Modern (1920 – 1980)

Modern Design dominated the 20th Century. It lays its foundation in Modernist movements , and includes Expressionism, Abstractism, Neo plasticism, Functionalism, Rationalism and  International Style.

Kauffman Fallingwater
Kauffman Fallingwater

Image source: http://www.cuded.com/2014/04/famous-architecture-of-the-world/


 

Modern style- Architecture

  • One of the main features of modern architecture is simplicity in design and form.
  • Modern design encourages homes to be clean, functional and simple. The inner workings of the home tend to be visible: beams and other structural elements are exposed to the viewer.
  • Lines are highly important in the design, and the physical elements of the building, such as beams, posts, windows, staircases and fireplaces, are used to assist the creation of a linear space. The lines are typically straight and angled, and roof lines are bold. Homes often have multiple roof lines at varying levels. The exterior design of the home isn’t simply functional but artistic.
  • Open floor plans with fewer walls, creating a space in which the living, dining and kitchen areas are all combined. Sometimes fireplaces are used as an accent. Windows are used in the design to bring in light. Modern homes often have floor-to-ceiling or above-eye-level windows and sliding doors to bring in more natural light, and the building materials tend to be left in their organic state.

Info source: https://www.reference.com/art-literature/characteristics-modern-architecture-dee36c0aeb26e739

Modern Architecture, functionalist example
Modern Architecture, functionalist example

Image source: http://www.dailyicon.net/tag/functionalism/

Modern Architecture Examples

The Winslow House is a Frank Lloyd Wright-designed house located in River Forest, Illinois and it was built in 1893-94.

The house’s design is inspired by the works of Wright’s mentor Louis Sullivan and anticipates Wright’s mature Prairie School buildings of the next decade. Sheltered beneath a low-pitched roof with wide eaves, the home is symmetrical and horizontally divided into a stone section, a golden Roman brick section, and a terra cotta frieze of Sullivanesque ornament. In contrast to the calm and balanced front facade, the rear is a mass of irregular geometric forms. The interior echoes both Wright’s own home and the Charnley House with the fireplace at the center facing the entry with rooms on either side and a hidden main staircase.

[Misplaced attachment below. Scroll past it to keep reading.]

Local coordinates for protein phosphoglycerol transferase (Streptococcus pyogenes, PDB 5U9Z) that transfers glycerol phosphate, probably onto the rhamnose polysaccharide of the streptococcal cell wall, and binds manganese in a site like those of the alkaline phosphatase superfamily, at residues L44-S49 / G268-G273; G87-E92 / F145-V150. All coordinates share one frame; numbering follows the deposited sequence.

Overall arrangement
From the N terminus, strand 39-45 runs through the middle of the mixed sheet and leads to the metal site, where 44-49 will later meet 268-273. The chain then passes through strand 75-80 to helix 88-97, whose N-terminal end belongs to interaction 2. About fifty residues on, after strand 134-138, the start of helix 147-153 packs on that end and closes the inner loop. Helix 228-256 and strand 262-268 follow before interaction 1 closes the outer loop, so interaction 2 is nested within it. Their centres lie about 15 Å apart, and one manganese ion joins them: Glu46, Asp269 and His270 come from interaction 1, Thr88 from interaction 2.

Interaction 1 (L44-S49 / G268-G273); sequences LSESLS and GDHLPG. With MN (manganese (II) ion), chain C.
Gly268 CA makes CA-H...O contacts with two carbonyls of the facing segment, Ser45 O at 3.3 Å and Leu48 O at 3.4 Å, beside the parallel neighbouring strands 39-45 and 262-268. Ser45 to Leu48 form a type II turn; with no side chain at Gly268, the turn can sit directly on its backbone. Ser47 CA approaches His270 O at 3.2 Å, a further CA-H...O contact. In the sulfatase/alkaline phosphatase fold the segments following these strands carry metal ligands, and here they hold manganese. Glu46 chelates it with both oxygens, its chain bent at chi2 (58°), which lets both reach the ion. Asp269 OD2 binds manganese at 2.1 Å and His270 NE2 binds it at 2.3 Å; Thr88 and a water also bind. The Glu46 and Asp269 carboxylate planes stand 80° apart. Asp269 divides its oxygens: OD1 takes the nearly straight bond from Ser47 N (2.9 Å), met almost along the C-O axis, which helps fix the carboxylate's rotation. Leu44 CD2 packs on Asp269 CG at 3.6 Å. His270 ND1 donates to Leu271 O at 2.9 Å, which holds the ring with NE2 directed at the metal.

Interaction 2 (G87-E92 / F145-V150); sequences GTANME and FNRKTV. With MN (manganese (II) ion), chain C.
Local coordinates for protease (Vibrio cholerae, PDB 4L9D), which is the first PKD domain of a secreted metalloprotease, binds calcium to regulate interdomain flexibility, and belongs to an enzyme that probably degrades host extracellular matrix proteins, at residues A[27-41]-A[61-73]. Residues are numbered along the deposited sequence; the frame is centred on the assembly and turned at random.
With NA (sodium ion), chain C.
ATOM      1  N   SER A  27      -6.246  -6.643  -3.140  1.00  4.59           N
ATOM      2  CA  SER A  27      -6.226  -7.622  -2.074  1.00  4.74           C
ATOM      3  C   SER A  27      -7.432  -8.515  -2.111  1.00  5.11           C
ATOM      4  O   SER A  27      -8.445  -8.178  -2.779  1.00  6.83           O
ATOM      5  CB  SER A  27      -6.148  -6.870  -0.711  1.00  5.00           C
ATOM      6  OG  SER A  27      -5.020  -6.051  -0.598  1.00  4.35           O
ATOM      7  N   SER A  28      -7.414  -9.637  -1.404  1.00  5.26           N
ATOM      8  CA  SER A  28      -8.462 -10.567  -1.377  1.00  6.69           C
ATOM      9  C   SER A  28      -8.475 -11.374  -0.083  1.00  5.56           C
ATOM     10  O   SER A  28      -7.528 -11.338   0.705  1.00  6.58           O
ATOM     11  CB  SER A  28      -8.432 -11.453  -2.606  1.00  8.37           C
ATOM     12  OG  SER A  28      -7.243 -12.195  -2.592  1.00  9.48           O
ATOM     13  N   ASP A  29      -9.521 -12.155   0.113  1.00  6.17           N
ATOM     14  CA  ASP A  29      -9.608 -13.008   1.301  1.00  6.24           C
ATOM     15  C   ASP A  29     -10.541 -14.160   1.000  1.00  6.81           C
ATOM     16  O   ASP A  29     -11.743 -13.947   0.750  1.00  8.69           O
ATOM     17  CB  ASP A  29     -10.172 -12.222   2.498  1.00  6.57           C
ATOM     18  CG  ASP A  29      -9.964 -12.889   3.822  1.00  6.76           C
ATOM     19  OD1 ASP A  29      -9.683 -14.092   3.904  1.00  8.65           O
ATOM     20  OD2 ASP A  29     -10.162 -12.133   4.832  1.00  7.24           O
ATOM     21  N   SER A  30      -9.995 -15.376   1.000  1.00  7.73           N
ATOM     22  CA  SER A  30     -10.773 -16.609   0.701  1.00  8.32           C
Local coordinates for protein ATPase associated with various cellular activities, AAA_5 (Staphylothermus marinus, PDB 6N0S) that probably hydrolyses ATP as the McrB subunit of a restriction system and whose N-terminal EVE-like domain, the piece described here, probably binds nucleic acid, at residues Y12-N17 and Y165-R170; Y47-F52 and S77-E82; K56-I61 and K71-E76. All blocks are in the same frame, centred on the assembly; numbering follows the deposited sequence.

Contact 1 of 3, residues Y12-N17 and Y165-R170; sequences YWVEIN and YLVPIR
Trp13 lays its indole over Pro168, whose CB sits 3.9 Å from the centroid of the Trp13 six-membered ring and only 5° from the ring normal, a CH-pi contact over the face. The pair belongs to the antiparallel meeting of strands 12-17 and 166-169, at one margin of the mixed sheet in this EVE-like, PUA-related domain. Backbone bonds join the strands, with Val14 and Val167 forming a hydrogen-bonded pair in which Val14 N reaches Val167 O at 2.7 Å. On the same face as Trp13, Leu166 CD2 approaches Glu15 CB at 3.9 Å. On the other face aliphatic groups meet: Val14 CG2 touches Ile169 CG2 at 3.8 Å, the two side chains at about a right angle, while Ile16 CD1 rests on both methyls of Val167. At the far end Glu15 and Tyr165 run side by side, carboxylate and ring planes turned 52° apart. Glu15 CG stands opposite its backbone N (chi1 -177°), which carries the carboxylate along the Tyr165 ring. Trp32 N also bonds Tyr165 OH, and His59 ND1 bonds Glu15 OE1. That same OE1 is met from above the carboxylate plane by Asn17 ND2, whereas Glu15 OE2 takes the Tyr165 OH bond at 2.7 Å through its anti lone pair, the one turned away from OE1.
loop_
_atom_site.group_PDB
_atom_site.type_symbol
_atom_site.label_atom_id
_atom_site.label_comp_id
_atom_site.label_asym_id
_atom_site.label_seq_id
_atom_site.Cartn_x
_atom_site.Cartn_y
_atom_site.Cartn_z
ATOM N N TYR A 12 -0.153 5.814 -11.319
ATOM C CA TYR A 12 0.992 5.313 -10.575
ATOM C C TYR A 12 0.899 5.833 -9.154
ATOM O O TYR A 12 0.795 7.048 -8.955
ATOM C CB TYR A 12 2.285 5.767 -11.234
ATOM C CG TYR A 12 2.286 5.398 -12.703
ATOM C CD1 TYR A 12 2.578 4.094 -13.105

Winslow House
Winslow House

Info and image source: https://en.wikipedia.org/wiki/Winslow_House_(River_Forest,_Illinois)

 

 

Weissenhof-Siedlung Houses 14 and 15
Weissenhof-Siedlung Houses 14 and 15

The two-family structure known as Houses 14 and 15, designed by Le Corbusier and Pierre Jeanneret in 1927, is  located on the outskirts of Stuttgart.  A progressive precedent for the emerging International Style, Le Corbusier’s work in Stuttgart serves as a critical prototype in the development and realization of the Swiss architect’s architectural identity, which would revolutionize 20th century architecture.

Info and image source: http://www.archdaily.com/490048/ad-classics-weissenhof-siedlung-houses-14-and-15-le-corbusier-and-pierre-jeanneret

 

The Grand Rex is a cinema in Paris. It is noted for its sumptuous decoration and its outsized main auditorium, which is the largest cinema theatre in Europe.

An atmospheric theatre in American parlance, the Grand Rex’s main auditorium features a starred ceiling and fairytale decorations on both sides of the screen, including water features. The cinema’s external facade, out of proportion to neighboring buildings, features large neon signs and an art deco style tower. The cinema is considered to be a landmark of art deco architecture.

Info source: https://en.wikipedia.org/wiki/Grand_Rex

Grand Rex, Paris
Grand Rex, Paris

Image source: http://madaboutparis.com/paris-stories/le-grand-rex-old-grandeur.html

 

Modern Design

  • Functionality is important, as form follows function.
  • Uncluttered and sleek lines with both organic and geometric forms.
  • Minimal ornamentation.
  • Juxtaposition of different, and sometimes contrasting materials.
  • New methods of construction and new materials such as plastic.
  • Liberal use of traditional material, such as wood, and non-traditional materials such as metal, glass, vinyl, plywood, Plexiglass and Lucite.

Info source: https://www.thespruce.com/things-you-should-know-about-mid-century-1391827

 

Living Room of Dr. J. F. Clarke, Fairfield, Iowa, 1915 Alfonso Iannelli, Designer; Barry Byrne, Architect
Living Room of Dr. J. F. Clarke, Fairfield, Iowa, 1915 Alfonso Iannelli, Designer; Barry Byrne, Architect

image source: http://www.architechgallery.com/arch_info/exhibit_docs/exhibitions_2005/designed_living.html